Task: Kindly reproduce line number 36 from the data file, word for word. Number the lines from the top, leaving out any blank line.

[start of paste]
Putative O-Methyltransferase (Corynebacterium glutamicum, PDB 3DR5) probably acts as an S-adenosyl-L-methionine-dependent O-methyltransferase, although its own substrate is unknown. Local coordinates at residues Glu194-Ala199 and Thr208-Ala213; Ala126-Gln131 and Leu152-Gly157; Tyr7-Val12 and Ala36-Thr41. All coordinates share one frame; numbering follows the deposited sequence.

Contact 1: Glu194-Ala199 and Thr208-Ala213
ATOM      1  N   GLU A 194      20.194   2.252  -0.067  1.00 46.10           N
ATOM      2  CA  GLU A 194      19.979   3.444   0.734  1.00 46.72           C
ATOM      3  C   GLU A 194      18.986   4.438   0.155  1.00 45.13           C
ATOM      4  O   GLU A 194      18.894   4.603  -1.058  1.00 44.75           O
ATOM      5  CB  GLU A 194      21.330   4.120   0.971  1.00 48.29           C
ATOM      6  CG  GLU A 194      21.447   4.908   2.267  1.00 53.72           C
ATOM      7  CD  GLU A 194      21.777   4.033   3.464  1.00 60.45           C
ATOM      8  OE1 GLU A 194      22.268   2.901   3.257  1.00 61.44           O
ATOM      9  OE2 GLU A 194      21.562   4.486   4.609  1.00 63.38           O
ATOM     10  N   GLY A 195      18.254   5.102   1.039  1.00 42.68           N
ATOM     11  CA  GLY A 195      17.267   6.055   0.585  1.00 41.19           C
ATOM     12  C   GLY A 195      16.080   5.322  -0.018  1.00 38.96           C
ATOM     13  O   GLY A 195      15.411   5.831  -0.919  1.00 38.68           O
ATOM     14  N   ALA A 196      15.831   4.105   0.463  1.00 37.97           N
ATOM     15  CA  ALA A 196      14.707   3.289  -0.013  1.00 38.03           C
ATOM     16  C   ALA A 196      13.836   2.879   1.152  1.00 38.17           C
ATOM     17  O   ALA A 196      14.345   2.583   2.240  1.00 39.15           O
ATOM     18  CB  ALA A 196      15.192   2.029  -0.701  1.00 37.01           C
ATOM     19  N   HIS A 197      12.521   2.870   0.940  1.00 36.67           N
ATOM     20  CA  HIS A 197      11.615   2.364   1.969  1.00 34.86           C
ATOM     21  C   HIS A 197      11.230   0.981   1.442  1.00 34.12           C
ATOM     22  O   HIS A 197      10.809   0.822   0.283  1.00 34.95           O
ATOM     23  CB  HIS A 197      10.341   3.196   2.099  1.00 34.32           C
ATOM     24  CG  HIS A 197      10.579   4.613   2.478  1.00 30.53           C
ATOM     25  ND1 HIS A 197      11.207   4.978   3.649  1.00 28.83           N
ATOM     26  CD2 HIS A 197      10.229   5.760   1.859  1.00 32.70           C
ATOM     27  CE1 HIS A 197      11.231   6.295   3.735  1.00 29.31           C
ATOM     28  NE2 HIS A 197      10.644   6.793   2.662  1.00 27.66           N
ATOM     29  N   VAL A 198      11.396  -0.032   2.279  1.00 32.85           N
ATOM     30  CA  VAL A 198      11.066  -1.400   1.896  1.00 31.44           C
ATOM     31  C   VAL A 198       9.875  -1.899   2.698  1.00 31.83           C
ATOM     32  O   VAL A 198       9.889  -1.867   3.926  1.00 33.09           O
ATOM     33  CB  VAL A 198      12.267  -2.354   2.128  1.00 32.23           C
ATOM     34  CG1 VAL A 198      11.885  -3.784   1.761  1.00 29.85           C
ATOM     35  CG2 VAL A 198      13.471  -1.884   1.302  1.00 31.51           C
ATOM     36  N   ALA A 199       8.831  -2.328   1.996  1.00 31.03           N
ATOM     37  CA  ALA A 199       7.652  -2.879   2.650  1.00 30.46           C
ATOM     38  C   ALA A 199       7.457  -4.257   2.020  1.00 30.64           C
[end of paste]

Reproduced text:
ATOM     34  CG1 VAL A 198      11.885  -3.784   1.761  1.00 29.85           C